With four months until the World Cup, the forces of Australian rugby are uniting. An exciting crop of players were taken into camp last month, fresh coaching staff were unveiled this week, there’s a raft of new sponsors in the wings and the code’s leaders are spruiking and recruiting with cash in the bank. Winning teams are built on such foundations.

Four years ago, it was a very different story. Rugby was a hot mess of explosive headlines and warring factions, within the team and the administration. The code had become a public battlefield of ideologies waged on religious, sexual, financial, legal and social fronts.

In the eye of this hurricane was Israel Folau – rugby star, Christian poster boy and fire-starter.

An NRL prodigy and Australian Rules experiment before becoming a Wallaby wunderkind, Folau was for a decade considered one of the greatest athletes of his generation. But he became the nation’s greatest pariah in 2018-19 when he went public with hardline religious views, offending many with his social media posts claiming gay people were hell-bound.

Folau’s rise and fall is charted in a powerful two-part documentary, called Folau, screening on ABC TV this Thursday 18 May and 25 May. Featuring revealing interviews with Folau’s coaches, teammates, spiritual and legal advisers, it is not a sports documentary. Rather it tells a strange and tragic tale of how a high-profile sportsman made himself into a political and religious football.

“Ultimately it’s a very sad story,” director Nel Minchin admits. “It cost [former Rugby Australia CEO] Raelene Castle and [ex-national coach] Michael Cheika their jobs, derailed the Wallabies’ 2019 World Cup campaign, cost millions of dollars in legal fees and bad press, and left a lot of innocent people cowering in a corner for all the hate speech it unleashed.”

Andre Afamasaga

But it is a story that needs to be told, and Minchin thinks now, four years on from Folau’s termination as a Wallaby, is the time. “I don’t want to reopen old wounds – we’ve taken so much care and time to achieve the opposite,” she says. “But the issues this case brought into the light are even more relevant today so it’s time to revisit the firestorm and have the conversation.”

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Folau brings together a diverse cast of characters caught in the crossfire of a saga that played out against the backdrop of 2017’s same-sex marriage debate, the leadup to the 2019 World Cup in Japan and Scott Morrison’s “miracle” federal election win the same year. Most crucially, it explores the deep faith of the Pacific peoples who now make up a reported 46% of rugby union and NRL playing ranks.

Current Wallaby Samu Kerevi and former Wallaby Toutai Kefu speak of their support for Folau, not endorsing the polarising sentiments of his posts but defending his right to free speech. They explain Rugby Australia’s lack of consultation with Pacific-born players before backing the yes vote, a misstep Manly Sea Eagles replicated last year in their pride jersey debacle.

Folau is of Tongan ancestry, a people whose life revolves around family and faith. In the past, many Pasifika tribes revered those of fluid sexuality able to move between men’s and women’s business, exhibiting physical and emotional strength. The arrival of Christian missionaries changed that and the exile of LGBTQ+ First Nations people followed.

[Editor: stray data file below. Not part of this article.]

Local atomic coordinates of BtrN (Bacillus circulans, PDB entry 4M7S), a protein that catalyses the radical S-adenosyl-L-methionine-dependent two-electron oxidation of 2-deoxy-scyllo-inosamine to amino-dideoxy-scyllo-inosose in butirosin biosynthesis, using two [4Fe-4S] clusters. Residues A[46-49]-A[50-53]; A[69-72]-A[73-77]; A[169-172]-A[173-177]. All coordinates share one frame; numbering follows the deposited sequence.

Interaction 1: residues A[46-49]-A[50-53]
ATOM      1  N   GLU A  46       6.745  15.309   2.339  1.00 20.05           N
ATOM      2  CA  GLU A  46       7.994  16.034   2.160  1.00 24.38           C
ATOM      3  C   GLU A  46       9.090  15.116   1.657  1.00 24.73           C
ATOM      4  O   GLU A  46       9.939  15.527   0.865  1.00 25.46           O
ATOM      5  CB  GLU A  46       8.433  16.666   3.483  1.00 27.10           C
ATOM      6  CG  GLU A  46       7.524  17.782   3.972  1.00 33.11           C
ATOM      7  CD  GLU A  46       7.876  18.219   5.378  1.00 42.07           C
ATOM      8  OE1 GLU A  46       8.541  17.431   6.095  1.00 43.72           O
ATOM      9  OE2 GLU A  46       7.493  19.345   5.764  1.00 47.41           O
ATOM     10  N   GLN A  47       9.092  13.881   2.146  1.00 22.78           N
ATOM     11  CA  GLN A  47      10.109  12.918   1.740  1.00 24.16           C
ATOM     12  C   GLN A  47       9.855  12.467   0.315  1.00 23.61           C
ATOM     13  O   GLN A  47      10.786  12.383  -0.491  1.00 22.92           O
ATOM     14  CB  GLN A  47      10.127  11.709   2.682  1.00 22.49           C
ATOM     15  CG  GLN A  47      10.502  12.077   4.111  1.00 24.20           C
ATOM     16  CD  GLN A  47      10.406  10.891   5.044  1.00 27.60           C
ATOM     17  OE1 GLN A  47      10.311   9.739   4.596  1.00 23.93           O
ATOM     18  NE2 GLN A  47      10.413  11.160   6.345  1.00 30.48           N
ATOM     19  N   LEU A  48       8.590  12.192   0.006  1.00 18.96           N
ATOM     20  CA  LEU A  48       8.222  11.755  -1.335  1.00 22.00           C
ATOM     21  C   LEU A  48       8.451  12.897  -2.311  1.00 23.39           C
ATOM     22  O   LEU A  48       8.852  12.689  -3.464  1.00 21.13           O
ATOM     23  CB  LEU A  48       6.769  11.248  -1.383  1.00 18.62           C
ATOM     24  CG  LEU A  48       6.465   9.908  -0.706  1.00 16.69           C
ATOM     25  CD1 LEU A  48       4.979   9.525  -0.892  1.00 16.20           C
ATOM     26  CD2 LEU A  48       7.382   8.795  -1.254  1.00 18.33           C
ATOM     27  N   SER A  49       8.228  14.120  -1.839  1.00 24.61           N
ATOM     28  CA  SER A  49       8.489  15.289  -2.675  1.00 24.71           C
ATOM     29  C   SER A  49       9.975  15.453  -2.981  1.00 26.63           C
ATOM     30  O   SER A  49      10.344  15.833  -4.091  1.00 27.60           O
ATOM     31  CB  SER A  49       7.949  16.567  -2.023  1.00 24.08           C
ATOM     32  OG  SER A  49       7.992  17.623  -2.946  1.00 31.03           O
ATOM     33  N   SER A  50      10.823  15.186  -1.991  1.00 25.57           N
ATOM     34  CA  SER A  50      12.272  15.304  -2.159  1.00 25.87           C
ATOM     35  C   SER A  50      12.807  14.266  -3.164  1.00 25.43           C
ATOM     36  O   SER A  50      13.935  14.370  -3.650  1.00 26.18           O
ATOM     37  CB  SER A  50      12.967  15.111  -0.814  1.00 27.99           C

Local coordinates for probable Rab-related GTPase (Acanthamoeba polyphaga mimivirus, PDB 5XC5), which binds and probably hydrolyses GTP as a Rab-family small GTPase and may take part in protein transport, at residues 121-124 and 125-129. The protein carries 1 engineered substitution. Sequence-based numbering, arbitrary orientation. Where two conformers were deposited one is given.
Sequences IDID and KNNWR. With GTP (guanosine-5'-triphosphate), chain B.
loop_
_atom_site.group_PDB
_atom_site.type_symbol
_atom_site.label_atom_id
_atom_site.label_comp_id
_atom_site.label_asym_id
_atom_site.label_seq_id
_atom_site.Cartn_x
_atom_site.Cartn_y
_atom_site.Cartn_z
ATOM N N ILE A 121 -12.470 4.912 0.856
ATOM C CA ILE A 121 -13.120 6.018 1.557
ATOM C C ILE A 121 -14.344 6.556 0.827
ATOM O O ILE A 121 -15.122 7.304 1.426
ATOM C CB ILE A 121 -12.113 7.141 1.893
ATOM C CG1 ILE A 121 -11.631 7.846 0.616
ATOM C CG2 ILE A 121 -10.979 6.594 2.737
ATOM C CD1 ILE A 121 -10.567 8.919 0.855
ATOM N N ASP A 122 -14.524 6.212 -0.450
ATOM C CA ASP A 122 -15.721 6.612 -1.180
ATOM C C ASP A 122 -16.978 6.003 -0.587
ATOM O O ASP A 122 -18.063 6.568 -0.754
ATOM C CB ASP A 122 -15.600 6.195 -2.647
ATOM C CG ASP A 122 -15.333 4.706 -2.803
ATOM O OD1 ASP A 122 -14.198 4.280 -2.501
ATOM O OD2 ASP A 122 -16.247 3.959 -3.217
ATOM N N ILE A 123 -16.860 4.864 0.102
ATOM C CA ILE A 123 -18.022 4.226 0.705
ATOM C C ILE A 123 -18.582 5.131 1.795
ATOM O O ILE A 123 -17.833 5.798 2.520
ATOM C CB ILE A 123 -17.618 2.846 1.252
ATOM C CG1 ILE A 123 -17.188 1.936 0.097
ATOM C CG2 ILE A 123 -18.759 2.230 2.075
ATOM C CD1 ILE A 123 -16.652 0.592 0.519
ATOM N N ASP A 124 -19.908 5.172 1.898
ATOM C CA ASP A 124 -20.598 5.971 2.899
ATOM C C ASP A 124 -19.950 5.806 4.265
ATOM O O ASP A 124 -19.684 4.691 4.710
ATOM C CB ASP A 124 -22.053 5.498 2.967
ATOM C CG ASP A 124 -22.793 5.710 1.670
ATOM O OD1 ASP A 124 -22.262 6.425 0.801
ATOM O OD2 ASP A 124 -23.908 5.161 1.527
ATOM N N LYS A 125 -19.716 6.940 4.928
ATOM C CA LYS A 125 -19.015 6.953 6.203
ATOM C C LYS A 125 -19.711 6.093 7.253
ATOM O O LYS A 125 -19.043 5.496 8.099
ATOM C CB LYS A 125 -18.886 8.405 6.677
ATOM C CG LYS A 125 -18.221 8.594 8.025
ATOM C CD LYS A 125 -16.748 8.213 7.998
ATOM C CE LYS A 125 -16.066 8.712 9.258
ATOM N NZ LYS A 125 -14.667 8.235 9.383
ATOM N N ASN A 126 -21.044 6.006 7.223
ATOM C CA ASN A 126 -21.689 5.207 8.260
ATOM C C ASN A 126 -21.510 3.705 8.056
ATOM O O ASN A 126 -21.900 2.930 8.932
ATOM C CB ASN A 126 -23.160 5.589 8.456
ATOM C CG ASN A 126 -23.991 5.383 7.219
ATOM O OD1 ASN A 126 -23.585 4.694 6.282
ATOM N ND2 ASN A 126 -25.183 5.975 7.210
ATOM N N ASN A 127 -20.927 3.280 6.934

To be a queer, Christian Pasifika man is a vortex, which Minchin captures with moving interviews with that community, including Christian pastor Andre Afamasaga and Telly Tuita, an artist from Folau’s home suburb of Minto. Dan Palmer, the only “out” Wallaby and the new Australian lineout coach, speaks compellingly of his struggle as a closeted man in a rigidly straight sport.

Nel Minchin and Magda Szubanski smiling

The name Israel means “wrestles with God” in Hebrew and Folau embodied that prophecy. At first his physical gifts hid a naive view of the world where money, women and alcohol were competing gods. Joining rugby in 2012, he spoke of it as a game of inclusion and posed for the cover of an LGBTQI+ magazine. But the conflict within Folau soon grew faster than his fame.

It made his fall – and its ugly fallout – all the more destructive. Minchin gives us a context and balance we needed then but which are even more welcome – and vital – today. Although Folau himself refused to be interviewed, he is omnipresent in footage: scorching earth as a player, preaching at his father’s church, advertising the Australian Christian Lobby who funded his court battle with Rugby Australia over his sacking, which was settled out of court.

“His absence created a different film, one that balances Israel’s story with the voices of people he affected with his actions,” Minchin says. “Just as a team is made of different people, cultures, classes and philosophies, so is a documentary … that’s where it gets complicated.”

For all the project’s virtues, revisiting the maelstrom is a necessary challenge. As a melancholy Cheika observes: “It took a lot of energy from a lot of people and in the end … no one got a positive outcome out of anything.” Is Australia a more inclusive society four years on? As a new yes/no vote looms over the nation, the Folau story continues to ask deep moral and philosophical questions of all of us.